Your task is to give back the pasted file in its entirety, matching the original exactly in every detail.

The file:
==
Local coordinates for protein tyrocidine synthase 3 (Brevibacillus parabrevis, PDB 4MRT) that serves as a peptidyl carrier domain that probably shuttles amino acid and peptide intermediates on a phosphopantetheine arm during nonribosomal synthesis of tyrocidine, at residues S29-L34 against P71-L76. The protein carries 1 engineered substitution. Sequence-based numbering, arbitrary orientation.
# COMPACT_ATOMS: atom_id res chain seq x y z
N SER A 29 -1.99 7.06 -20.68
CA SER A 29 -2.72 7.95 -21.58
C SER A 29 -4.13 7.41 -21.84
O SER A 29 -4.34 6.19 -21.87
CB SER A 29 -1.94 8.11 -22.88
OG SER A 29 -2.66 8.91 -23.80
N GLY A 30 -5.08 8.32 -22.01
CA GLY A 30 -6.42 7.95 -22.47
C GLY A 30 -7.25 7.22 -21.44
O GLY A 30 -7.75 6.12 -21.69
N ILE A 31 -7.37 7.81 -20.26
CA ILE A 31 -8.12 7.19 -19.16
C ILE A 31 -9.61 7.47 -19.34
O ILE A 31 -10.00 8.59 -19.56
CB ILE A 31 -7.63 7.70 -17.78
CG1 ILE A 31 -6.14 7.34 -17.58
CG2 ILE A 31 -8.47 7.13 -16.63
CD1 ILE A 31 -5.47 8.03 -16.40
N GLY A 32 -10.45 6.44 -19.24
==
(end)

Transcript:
Local coordinates for protein tyrocidine synthase 3 (Brevibacillus parabrevis, PDB 4MRT) that serves as a peptidyl carrier domain that probably shuttles amino acid and peptide intermediates on a phosphopantetheine arm during nonribosomal synthesis of tyrocidine, at residues S29-L34 against P71-L76. The protein carries 1 engineered substitution. Sequence-based numbering, arbitrary orientation.
# COMPACT_ATOMS: atom_id res chain seq x y z
N SER A 29 -1.99 7.06 -20.68
CA SER A 29 -2.72 7.95 -21.58
C SER A 29 -4.13 7.41 -21.84
O SER A 29 -4.34 6.19 -21.87
CB SER A 29 -1.94 8.11 -22.88
OG SER A 29 -2.66 8.91 -23.80
N GLY A 30 -5.08 8.32 -22.01
CA GLY A 30 -6.42 7.95 -22.47
C GLY A 30 -7.25 7.22 -21.44
O GLY A 30 -7.75 6.12 -21.69
N ILE A 31 -7.37 7.81 -20.26
CA ILE A 31 -8.12 7.19 -19.16
C ILE A 31 -9.61 7.47 -19.34
O ILE A 31 -10.00 8.59 -19.56
CB ILE A 31 -7.63 7.70 -17.78
CG1 ILE A 31 -6.14 7.34 -17.58
CG2 ILE A 31 -8.47 7.13 -16.63
CD1 ILE A 31 -5.47 8.03 -16.40
N GLY A 32 -10.45 6.44 -19.24